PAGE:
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Baptist Health opens Heart Rhythm Center

Medical staff at Baptist Health will be able to detect heartbeat irregularities using equipment in the Electrophysiology Lab.
Jacksonville Daily Record
Medical staff at Baptist Health will be able to detect heartbeat irregularities using equipment in the Electrophysiology Lab.

Baptist Health Medical Center has opened a center to treat heart rhythm disorders, a relatively common occurrence in the aging population.

The 14,400-square-foot Heart Rhythm Center at Baptist Heart Hospital includes 10 patient rooms overlooking the St. Johns River, three hybrid operating rooms, a family lounge and a team of specially trained caregivers and physicians.

One in 18 people experiences an irregular heartbeat during their lifetime, Baptist says. The most common type is atrial fibrillation, which occurs when the upper and lower chambers of the heart are not coordinated. Afib causes the heart to beat too slowly, quickly or irregularly.

The $17 million Heart Rhythm Center also can treat tachycardia (heart beating too quickly), bradycardia (heart beating too slowly) and ventricular fibrillation (causing the heart to stop beating).

Symptoms of heart rhythm disorders include heart palpitations, fatigue, lightheadedness or dizziness, shortness of breath, chest pain and sweating.

"If you have any signs of a heart rhythm disorder, it’s important to seek treatment right away," said Dr. Matthew McKillop, medical director of the electrophysiology program, which involves care of the heart's electrical system. "If left untreated, these conditions can cause hospitalization or death."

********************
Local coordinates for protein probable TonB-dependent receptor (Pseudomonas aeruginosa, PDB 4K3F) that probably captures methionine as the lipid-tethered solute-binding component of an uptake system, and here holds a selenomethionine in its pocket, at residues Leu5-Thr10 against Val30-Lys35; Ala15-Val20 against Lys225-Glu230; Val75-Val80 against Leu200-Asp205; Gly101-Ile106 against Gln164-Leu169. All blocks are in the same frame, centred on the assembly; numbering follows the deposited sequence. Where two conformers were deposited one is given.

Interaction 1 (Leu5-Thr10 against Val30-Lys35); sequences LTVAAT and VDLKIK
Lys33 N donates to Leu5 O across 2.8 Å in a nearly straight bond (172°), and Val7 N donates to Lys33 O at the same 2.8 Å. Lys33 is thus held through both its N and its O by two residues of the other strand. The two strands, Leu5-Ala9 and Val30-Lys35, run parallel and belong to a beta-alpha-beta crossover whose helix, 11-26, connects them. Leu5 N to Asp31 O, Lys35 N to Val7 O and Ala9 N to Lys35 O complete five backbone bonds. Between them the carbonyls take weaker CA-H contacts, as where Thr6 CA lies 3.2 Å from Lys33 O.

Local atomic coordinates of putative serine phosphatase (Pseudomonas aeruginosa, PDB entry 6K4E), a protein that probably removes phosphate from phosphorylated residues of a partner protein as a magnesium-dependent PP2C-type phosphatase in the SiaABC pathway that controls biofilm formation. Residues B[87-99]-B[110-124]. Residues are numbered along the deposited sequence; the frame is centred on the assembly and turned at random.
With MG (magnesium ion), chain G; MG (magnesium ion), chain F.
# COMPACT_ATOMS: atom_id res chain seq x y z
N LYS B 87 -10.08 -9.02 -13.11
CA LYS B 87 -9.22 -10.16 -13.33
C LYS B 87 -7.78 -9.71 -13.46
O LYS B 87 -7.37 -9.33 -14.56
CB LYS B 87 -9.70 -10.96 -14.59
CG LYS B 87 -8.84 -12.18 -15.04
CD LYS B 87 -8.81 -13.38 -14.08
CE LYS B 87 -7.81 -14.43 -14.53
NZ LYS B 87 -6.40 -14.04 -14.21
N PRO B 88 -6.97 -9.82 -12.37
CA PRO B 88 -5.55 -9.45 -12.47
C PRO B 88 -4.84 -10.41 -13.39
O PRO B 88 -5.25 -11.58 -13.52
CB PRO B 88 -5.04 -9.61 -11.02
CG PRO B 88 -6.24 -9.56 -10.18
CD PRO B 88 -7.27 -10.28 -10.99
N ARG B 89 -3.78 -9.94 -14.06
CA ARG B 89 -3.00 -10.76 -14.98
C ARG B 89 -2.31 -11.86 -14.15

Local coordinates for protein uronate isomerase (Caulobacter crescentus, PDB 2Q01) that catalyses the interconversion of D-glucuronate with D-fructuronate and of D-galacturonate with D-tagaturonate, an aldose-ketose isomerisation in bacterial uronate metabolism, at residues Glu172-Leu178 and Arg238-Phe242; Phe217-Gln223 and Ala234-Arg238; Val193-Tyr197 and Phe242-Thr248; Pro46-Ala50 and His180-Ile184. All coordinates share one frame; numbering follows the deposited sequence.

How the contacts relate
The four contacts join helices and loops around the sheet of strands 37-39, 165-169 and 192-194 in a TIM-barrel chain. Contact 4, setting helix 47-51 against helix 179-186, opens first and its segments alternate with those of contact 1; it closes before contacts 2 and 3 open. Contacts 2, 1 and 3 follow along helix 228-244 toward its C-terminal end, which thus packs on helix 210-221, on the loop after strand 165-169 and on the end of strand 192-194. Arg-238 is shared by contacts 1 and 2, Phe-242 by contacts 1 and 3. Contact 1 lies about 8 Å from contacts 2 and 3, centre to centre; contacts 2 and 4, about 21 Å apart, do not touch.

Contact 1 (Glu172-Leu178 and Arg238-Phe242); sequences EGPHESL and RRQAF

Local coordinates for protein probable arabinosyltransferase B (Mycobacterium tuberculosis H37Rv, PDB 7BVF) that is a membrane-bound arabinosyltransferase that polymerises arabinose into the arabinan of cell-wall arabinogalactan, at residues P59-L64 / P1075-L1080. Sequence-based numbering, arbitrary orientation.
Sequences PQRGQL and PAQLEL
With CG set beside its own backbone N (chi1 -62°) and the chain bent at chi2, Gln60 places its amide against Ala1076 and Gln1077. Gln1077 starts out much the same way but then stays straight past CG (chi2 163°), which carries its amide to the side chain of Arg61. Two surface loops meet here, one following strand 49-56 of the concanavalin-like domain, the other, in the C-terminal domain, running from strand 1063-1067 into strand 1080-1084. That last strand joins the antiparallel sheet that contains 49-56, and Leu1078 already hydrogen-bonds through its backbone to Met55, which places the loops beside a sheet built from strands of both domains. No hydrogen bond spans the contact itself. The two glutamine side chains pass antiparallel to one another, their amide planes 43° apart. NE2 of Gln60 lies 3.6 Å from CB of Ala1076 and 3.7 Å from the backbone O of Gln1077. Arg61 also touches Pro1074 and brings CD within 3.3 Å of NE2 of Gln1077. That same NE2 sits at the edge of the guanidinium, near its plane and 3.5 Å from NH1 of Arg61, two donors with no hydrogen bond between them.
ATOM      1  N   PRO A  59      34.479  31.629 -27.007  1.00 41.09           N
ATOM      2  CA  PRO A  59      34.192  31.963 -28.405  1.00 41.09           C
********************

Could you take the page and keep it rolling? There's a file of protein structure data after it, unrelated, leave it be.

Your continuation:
When patients arrive at the new Heart Rhythm Center, their experience will be like checking into a hotel, McKillop said. “It’s truly a ‘one-stop shop.’ We have the latest and greatest technology, highly trained physicians and staff — all in an environment designed to help patients feel relaxed and comfortable.”

McKillop said the demand for heart rhythm care has exploded with the growing and aging population in Northeast Florida and Southeast Georgia, as well as the ability to diagnose heart rhythm abnormalities with technology like wearable devices.

“Smartwatches have amazing technology that notifies people if they are experiencing a heart rhythm abnormality,” said Dr. McKillop. “This helps patients identify an issue and get to a cardiologist earlier than ever. Patients can get help before they have other life-changing symptoms like fatigue and shortness of breath.”

Randy comes to Jacksonville from the South Florida Sun Sentinel, where, as metro editor, he led investigative coverage of the Parkland school shooting that won the 2019 Pulitzer Prize for public service. He has spent more than 40 years in reporting and editing positions in Illinois, Iowa, Missouri, Ohio and Florida. You can reach Randy at or on Twitter, @rroguski.